As a special kind of complex networks, WSNs have some specific characteristics. Therefore, we should consider some factors such as the node transmission range, the hop-constraints between nodes, the reliability of network, and transmission delay. In WSNs, because of the constraint of node transmission range, each node in the network can only communicate with those nodes located within its coverage, which is named as local-area connections. On the other hand, when the monitoring area has the similar condition, every wireless link (the link between two nodes which has one hop between them) in the network has the same packet loss probability, which means that the sensed data will be sent successfully over one link with a probability () [24]. And apparently, if the sensed data has to be delivered to a node two hops away, then it will be over two links and the successful transmission probability of this data is . As the probability is equal to or less than 1, the more hops the sensed data needs to be delivered, the lower the probability that the sensed data will be sent successfully to the sink node. Therefore, just a part of sensed data will be sent to the sink node when the WSN performing an aggregation operator and the reliability of the WSN for this aggregation operator will decrease consequently. ROLM tries to reduce the number of links between two connected nodes to improve the reliability. Based on the local-area and fitness models in complex networks theory, this paper studies the evolution model while considering the constraints of transmission range and the reliability of the WSN in a novel approach.

2.1. Problem Definition

To facilitate researching on ROLM and the reliability of the WSN evolving from ROLM in this paper, we will briefly introduce some related definitions as follows in this part. It includes sink layer, cluster layer, round, -estimate, reliability, , unbiased estimate, and round.

Definition 1 (sink layer). For node (CH or SN), if its father node is the sink node, then we define that its sink layer is 1 and express it as ; if its father node ’s , then its , and so on.

Definition 2 (cluster layer). For a , if its father node is a CH, then we define that its cluster layer is 1 and express it as ; if its father node ’s , then its , and so on.

The concepts of and show that has only value of ; and has both and , and the values of and for are different.

Definition 3 (degree). The total number of links pointing to node from other nodes is called the degree of node , expressed in . If node can connect with the other nodes, then define its saturated degree as .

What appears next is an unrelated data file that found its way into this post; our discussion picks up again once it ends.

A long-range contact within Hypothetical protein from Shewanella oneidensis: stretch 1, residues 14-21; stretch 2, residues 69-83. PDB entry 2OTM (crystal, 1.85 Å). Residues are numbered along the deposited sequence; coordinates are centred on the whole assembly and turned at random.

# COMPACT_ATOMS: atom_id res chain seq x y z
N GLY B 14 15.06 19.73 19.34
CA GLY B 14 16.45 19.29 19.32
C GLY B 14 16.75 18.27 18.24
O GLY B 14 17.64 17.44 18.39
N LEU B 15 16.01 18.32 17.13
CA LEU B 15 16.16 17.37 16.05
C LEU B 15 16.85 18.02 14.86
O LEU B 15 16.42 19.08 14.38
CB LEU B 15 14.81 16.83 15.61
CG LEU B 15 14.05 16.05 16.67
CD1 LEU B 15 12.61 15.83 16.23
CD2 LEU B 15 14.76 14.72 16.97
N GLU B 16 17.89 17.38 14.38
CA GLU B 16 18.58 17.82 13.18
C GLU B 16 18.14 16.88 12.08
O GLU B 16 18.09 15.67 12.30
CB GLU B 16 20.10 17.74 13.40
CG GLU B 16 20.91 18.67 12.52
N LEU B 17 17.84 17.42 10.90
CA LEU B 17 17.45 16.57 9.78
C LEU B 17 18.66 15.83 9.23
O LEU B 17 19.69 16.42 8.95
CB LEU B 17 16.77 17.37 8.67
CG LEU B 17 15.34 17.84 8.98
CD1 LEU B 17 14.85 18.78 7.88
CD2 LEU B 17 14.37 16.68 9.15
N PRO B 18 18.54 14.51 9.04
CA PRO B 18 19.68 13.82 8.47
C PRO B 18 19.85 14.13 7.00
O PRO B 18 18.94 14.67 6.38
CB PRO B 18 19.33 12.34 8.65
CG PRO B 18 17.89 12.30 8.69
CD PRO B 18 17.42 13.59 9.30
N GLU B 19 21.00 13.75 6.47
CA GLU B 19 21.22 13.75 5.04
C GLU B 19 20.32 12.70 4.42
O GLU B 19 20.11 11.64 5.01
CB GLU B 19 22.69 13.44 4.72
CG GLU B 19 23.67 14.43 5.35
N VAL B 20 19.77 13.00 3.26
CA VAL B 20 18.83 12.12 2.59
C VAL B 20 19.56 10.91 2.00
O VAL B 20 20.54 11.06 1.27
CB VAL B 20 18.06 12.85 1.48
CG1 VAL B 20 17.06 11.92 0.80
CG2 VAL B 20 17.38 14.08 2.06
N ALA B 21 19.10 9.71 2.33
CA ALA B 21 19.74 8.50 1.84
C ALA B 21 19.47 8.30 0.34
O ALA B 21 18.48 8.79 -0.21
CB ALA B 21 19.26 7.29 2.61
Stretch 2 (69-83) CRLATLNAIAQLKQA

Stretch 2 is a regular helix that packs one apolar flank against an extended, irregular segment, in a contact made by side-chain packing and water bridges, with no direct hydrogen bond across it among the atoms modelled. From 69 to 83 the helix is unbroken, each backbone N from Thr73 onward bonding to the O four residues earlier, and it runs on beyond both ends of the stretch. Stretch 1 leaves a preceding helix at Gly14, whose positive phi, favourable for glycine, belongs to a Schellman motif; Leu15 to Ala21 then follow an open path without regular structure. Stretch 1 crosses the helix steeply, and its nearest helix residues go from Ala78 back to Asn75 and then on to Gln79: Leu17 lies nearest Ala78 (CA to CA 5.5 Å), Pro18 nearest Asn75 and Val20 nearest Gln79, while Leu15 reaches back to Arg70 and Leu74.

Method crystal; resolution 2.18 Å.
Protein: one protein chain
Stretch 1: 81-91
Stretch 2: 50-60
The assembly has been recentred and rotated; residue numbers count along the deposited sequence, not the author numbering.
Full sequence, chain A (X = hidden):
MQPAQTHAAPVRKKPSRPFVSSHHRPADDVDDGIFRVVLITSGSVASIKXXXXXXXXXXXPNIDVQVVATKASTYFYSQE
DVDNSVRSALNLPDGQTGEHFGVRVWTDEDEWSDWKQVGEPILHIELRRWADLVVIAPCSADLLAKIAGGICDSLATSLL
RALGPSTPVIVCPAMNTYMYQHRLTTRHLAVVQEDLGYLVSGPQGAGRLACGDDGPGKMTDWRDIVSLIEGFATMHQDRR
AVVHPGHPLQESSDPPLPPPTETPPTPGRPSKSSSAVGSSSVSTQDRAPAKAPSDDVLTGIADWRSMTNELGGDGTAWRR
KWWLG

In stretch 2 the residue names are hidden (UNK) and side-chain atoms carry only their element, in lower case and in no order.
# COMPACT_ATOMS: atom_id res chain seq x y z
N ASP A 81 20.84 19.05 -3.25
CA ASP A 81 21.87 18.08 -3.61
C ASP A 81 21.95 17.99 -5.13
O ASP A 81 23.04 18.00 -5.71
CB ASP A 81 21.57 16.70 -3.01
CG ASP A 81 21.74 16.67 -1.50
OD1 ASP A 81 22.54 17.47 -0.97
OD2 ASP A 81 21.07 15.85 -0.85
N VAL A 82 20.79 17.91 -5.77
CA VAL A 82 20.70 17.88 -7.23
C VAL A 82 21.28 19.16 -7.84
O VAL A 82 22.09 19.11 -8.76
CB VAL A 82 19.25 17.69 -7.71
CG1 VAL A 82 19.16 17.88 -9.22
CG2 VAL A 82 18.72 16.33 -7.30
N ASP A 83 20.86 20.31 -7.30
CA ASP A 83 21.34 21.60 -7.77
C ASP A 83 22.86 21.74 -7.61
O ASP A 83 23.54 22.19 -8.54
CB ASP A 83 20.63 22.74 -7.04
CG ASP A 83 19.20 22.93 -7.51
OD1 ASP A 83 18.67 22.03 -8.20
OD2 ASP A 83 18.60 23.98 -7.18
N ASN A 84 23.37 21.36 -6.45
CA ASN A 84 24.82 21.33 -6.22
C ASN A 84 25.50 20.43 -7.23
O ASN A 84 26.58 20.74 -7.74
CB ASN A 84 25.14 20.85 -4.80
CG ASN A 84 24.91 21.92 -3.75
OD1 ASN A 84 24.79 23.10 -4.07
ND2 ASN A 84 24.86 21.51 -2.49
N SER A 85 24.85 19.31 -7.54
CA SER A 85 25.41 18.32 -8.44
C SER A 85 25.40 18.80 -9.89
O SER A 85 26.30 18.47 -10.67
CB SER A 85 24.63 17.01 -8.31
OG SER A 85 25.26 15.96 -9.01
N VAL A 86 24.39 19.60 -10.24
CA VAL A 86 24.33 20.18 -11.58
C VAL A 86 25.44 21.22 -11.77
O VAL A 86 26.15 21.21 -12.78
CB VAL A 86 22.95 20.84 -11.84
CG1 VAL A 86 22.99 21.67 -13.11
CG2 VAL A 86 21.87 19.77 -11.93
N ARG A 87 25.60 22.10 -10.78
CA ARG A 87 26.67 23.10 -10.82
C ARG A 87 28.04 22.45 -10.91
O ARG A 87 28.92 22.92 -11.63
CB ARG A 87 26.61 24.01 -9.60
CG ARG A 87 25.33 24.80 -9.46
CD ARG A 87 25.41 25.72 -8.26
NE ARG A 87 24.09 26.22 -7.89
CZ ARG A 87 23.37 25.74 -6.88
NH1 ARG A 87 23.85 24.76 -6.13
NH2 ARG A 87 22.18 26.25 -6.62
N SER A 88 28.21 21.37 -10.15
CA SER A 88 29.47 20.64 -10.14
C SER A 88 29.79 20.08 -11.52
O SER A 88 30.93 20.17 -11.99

There are many types of aggregation result (Sum, Average, Max, and so on) which we can get from the WSNs [25]. In order to specifically study the reliability of the WSN evolving from ROLM, we take the SUM aggregation operator as an example and propose the concept of reliability and parameter to measure the reliability of the WSN. For the other aggregation operator, their processing methods are the same as that of SUM aggregation operator, such that we can get the Average result from the process of calculating the Sum result (the sum value in every cluster divided by the number of members of this cluster, and then the CH will transfer their quotient values to the sink node).

At time , if the WSN can only aggregate a part of sensed data from its nodes, it will provide an approximated SUM, expressed in . If it aggregates all sensed data in the WSN, it will get an accurate SUM, called .

Definition 4 (-estimate). is called an -estimate of if for any ().

Definition 5 (reliability). For a given network and (), reliability is the probability of that is the -estimate of [20].

Definition 6 (). For a given network and (), () is the lower bound of probability of that is the -estimate of ; that is, .

Definition 7 (unbiased estimate). is an unbiased estimate of if the mathematical expectation of is equal to ; that is, ; otherwise is a biased estimator of .

Definition 8 (round). The amount of time from the sink node initiates a data collection command to all sensed data from SNs being sent to the sink node, no matter how long it will last. This amount of time is called one round.

2.2. Reliability-Oriented Local-Area Model

In this section, we model a WSN as a network with growth and preferential attachment and propose an evolution model ROLM with high reliability. Different from [9], the WSN evolving from ROLM includes three kinds of links. They are the bidirectional link between CHs (CHCH), the directional link from SN to CH (SNCH), and the bidirectional link between SNs (SNSN). For , let be the current degree that is the total number of links pointing to from other nodes, and let be its initial energy value. And for a , provide that is the degree that is the total number of links pointing to from other SNs and represents the initial energy value of . Define that is a random variable following the uniform distribution in the interval and is a random variable following the uniform distribution in the interval . Set as much larger than . Here, , is the maximum initial energy of CHs, and a CH with could connect with less than nodes. Similarly, is the maximum initial energy of SNs, and the SN with could connect with less than SNs. Let and be the saturated degree of and respectively; then we define

The basic settings for ROLM can be described as shown in Algorithm 1.

//defining the variables
:
 Var ,
:
 Var ,
Begain
/////////////////////////////////////////////////////
//the types of node in ROLM